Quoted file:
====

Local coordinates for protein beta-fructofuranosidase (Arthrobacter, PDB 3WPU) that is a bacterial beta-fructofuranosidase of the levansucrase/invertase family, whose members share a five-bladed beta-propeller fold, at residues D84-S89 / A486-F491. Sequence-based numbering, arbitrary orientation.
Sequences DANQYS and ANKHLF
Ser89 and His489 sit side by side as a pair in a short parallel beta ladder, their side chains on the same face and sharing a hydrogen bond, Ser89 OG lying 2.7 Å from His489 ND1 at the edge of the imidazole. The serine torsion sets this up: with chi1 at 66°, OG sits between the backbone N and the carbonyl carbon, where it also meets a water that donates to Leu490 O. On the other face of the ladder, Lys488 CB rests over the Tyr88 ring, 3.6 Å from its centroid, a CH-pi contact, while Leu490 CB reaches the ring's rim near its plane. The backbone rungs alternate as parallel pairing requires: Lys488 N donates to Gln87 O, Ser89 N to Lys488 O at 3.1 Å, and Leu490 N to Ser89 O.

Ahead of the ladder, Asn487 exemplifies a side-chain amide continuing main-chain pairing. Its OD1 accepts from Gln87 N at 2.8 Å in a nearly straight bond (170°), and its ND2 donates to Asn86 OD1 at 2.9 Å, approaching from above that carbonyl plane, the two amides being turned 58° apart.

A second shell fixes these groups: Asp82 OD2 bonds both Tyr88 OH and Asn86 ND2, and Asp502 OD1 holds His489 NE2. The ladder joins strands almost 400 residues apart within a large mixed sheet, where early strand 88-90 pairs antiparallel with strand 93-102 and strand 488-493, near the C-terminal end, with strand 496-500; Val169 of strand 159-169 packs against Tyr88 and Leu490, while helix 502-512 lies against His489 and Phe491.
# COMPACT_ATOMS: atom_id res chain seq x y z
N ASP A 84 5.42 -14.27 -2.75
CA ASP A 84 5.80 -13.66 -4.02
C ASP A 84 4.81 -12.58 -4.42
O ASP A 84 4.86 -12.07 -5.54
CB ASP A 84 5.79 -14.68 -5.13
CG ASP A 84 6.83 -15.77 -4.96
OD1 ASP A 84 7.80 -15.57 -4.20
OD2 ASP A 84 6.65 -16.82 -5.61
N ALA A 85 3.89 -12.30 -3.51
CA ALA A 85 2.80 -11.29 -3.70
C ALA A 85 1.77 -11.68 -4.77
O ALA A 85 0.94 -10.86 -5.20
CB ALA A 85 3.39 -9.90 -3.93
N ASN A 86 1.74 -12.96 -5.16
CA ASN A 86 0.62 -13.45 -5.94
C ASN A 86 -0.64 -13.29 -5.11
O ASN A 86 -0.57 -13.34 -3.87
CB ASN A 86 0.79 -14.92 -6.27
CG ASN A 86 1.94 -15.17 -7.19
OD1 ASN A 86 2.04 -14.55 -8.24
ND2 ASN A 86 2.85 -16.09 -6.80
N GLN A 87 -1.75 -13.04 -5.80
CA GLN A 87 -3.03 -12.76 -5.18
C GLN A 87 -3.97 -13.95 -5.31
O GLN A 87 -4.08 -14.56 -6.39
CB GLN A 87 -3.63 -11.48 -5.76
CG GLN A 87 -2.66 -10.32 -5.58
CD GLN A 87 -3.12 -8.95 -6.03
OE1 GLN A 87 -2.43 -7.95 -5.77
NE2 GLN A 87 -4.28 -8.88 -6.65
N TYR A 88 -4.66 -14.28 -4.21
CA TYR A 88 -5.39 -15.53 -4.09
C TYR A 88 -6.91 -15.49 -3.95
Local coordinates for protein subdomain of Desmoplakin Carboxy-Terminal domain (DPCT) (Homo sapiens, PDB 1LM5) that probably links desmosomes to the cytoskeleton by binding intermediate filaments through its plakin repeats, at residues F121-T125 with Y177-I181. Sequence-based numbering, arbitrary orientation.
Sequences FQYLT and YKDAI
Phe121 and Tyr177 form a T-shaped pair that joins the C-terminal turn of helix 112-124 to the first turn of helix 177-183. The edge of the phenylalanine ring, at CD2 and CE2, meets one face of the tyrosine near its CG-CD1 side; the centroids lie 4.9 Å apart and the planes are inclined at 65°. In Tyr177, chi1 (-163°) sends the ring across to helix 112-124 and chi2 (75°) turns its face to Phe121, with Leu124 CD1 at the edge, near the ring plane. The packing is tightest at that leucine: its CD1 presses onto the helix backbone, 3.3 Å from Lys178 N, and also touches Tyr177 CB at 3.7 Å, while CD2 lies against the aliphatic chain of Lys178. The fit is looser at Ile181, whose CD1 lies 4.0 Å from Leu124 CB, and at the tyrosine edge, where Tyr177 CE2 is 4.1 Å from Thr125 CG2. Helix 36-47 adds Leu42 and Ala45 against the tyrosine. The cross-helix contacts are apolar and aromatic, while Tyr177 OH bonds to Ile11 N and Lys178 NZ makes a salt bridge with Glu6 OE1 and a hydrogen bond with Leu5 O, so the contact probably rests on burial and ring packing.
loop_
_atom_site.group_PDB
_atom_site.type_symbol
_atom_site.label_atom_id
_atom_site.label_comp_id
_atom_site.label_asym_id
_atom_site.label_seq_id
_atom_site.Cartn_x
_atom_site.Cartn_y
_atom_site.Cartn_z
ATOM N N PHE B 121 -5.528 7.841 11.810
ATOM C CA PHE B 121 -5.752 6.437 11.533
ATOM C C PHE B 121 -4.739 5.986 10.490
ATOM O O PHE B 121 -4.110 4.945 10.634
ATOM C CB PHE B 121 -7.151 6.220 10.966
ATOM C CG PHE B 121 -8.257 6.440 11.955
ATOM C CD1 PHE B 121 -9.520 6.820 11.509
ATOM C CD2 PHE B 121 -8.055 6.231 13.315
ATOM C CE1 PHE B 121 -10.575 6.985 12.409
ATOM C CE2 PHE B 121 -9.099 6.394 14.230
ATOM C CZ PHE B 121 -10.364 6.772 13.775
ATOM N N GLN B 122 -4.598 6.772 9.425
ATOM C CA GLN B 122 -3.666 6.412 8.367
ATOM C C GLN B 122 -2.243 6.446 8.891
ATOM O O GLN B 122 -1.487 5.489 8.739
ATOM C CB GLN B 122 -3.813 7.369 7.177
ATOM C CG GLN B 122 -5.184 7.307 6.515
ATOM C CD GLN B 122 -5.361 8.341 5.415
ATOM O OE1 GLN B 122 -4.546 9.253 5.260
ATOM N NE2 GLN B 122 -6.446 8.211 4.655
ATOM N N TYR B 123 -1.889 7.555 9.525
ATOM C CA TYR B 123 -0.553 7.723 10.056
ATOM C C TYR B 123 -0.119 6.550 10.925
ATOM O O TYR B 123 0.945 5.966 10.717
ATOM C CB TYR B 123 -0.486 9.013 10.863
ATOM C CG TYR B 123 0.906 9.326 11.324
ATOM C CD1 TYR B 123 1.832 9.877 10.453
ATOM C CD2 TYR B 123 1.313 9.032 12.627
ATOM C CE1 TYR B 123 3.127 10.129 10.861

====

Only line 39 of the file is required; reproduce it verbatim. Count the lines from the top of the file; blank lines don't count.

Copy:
C TYR A 88 -6.91 -15.49 -3.95